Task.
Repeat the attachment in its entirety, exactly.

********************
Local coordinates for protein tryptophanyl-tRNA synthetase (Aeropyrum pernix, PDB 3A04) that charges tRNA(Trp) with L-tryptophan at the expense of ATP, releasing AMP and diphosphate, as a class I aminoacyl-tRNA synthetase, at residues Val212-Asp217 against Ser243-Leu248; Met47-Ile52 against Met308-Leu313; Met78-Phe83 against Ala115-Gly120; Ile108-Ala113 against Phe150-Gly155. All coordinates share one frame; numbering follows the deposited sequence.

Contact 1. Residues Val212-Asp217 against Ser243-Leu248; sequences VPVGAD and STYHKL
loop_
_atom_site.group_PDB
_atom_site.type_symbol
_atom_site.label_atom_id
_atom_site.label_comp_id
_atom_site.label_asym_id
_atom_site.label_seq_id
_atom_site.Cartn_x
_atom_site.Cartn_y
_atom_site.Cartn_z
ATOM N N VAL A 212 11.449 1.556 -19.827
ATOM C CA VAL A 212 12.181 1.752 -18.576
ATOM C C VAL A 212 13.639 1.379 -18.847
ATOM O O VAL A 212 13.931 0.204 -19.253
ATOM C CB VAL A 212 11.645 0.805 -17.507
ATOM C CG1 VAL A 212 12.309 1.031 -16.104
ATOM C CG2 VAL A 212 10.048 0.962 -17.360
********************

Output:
Local coordinates for protein tryptophanyl-tRNA synthetase (Aeropyrum pernix, PDB 3A04) that charges tRNA(Trp) with L-tryptophan at the expense of ATP, releasing AMP and diphosphate, as a class I aminoacyl-tRNA synthetase, at residues Val212-Asp217 against Ser243-Leu248; Met47-Ile52 against Met308-Leu313; Met78-Phe83 against Ala115-Gly120; Ile108-Ala113 against Phe150-Gly155. All coordinates share one frame; numbering follows the deposited sequence.

Contact 1. Residues Val212-Asp217 against Ser243-Leu248; sequences VPVGAD and STYHKL
loop_
_atom_site.group_PDB
_atom_site.type_symbol
_atom_site.label_atom_id
_atom_site.label_comp_id
_atom_site.label_asym_id
_atom_site.label_seq_id
_atom_site.Cartn_x
_atom_site.Cartn_y
_atom_site.Cartn_z
ATOM N N VAL A 212 11.449 1.556 -19.827
ATOM C CA VAL A 212 12.181 1.752 -18.576
ATOM C C VAL A 212 13.639 1.379 -18.847
ATOM O O VAL A 212 13.931 0.204 -19.253
ATOM C CB VAL A 212 11.645 0.805 -17.507
ATOM C CG1 VAL A 212 12.309 1.031 -16.104
ATOM C CG2 VAL A 212 10.048 0.962 -17.360